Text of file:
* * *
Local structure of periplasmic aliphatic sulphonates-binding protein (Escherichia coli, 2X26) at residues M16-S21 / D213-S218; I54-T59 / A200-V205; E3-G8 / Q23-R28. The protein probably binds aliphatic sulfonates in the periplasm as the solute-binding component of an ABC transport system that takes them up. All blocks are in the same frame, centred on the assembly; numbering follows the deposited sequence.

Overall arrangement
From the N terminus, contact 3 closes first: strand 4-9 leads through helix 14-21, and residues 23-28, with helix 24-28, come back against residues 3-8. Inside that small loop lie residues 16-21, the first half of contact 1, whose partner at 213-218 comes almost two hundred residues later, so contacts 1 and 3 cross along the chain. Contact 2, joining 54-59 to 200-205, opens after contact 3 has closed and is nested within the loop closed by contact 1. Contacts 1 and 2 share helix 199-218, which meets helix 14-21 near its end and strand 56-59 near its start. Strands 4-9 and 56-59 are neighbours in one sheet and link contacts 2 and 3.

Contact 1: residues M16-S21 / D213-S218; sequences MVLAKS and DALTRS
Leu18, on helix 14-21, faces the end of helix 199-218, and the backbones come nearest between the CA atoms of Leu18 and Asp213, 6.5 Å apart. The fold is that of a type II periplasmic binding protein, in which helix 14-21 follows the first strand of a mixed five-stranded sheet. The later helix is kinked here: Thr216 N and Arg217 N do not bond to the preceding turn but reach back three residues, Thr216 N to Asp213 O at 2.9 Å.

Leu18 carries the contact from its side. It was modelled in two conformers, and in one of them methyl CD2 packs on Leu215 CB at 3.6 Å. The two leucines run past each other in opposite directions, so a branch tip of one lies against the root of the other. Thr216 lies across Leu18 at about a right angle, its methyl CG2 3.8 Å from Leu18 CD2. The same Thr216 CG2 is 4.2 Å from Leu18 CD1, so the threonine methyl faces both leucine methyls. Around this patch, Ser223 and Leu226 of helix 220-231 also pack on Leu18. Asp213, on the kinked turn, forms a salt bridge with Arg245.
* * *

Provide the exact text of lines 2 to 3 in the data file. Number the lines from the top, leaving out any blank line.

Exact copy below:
Overall arrangement
From the N terminus, contact 3 closes first: strand 4-9 leads through helix 14-21, and residues 23-28, with helix 24-28, come back against residues 3-8. Inside that small loop lie residues 16-21, the first half of contact 1, whose partner at 213-218 comes almost two hundred residues later, so contacts 1 and 3 cross along the chain. Contact 2, joining 54-59 to 200-205, opens after contact 3 has closed and is nested within the loop closed by contact 1. Contacts 1 and 2 share helix 199-218, which meets helix 14-21 near its end and strand 56-59 near its start. Strands 4-9 and 56-59 are neighbours in one sheet and link contacts 2 and 3.